Chukas 5761

by | Jul 1, 2001 | 0 comments

Moshe was upset. His dear and beloved sister Miriam had died. Moshe was worried. The well that followed the Jews around in the desert had dried up; there was no water. The people got thirsty and began to complain. They were after all in a desert! Moshe said, Shimu na hamorim! Hamin hasela hazeh notzi lachem mayim?Hear, you morim (rebels) will we get water from this rock? In other words, he said, my sister Miriam died; Miriam was able to bring water out of a dry rock. What can I do? Why are you complaining to me? Moshe was grieving for his sister. In his frustration, when he admonished the people, he called them morim which has the same letters as Miriam (MRYM), he was saying: Miriam is dead how will I ever be able to get water from a rock without her? Miriam occupied a very special and crucial role amongst the Jewish people. She was always able to find understanding in bitterness and suffering; she was able to find water in a hot, dry stone. It was because of this unique quality that Miriam merited a miracle of the flowing well in the desert. Miriam was named after the bitterness of the times she was born into. (Shmos Rabba 26) She always managed to sweeten the bitterness. Miriam was able to bring Amram and Yocheved together again, creating the possibility of Aharon and Moshe being born. She saw light in absolute darkness. When little Moshe was placed in the fierce Nile, Amram was angry, Yocheved cried, but Miriam waited. G-d must have something in mind  we have to wait and see! She sweetened the bitter waters. Whenever Moshe and Aharon disagreed, Miriam resolved the conflict. Miriam resolved contradiction: she integrated the truth of Moshe with the compassion of Aaron. Miriam always sweetened the bitter waters. Who will do that for us now? Who can take water out a dry rock? This was the cry of Moshe. Sometimes there’s a person in our lives or in our family who brings everything together, who provides context for separate and even opposite parts. Somehow, through amazing insight, that person can resolve all tensions and hold the whole family in one space. And when that person dies, suddenly everyone becomes separate parts again, and the members don�t gets together any more unless they really have to. This is what Miriam did in the family of Amram. Miriam brought the well, the Beer. And this is the Biur, the deeper understanding of life. She brought the insight that emerges from low and dark places, and from which perspective you can suddenly see how things fit together. The sweetening of bitter waters is the achievement of a new, deeper and broader perspective. Moshe grieved, cried and in his frustration he hit the rock. At this moment he saw everything through his tears, and all he saw was a dry rock in the middle of a huge desert. But, a spectacular miracle took place. Water began to gush forward. Moshe took water from a rock! Moshe did what Miriam used to do. He, too, had the capacity to sweeten water. The Talmud says that the well returned to the people in the merit of Moshe. His sin You didn’t  believe in Me. (said G-d) You didn’t believe that I would give you the strength  but I did. Maybe Moshe’s test here was to rise to the occasion and do what Miriam always did, and express her essential quality in this world. Moshe typically didn’t see Miriam’s work as his thing  but it was. We hear so often that there is no one to solve our problems and the problems of our people. Who can bring unity to our community? Who can improve the schools in our community? Who can handle the kids at risk? Who can solve the Agunah problem? Who can bring safety and peace to the Middle East? Who can stop Sinas Chinam? The answer is, HaKadosh Boruch Hu can  as long as we try. If you have a problem, fix it. It is futile to bemoan all those great people that are no longer with us. Talk to the rock! Moshe surprised himself as water once again flowed to every corner of Klal Yisroel.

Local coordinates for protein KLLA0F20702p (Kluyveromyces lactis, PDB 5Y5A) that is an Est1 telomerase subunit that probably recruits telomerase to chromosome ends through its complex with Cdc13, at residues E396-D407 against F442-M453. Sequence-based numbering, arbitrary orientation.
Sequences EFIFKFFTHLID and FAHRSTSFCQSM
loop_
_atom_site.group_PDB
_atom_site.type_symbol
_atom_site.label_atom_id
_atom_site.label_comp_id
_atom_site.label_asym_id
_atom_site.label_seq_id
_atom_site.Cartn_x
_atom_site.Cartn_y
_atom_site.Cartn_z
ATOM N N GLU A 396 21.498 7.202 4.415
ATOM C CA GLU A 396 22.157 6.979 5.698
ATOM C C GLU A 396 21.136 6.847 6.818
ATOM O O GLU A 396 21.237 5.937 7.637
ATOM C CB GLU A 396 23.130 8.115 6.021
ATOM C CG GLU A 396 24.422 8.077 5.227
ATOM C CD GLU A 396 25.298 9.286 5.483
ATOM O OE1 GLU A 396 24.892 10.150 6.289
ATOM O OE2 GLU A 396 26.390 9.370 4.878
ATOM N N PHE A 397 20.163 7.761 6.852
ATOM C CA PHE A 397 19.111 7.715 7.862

By Rabbi Yaacov Haber

Rabbi Yaacov Haber has been a leading force in Jewish community and Jewish education for over forty years. He lived and taught in the United States, Australia and in Israel. He is presently the Rav of Kehillas Shivtei Yeshurun, a vibrant community in the center of Ramat Bet Shemesh, Israel, and serves as the Rabbinic guide to many of its wonderful organisations.


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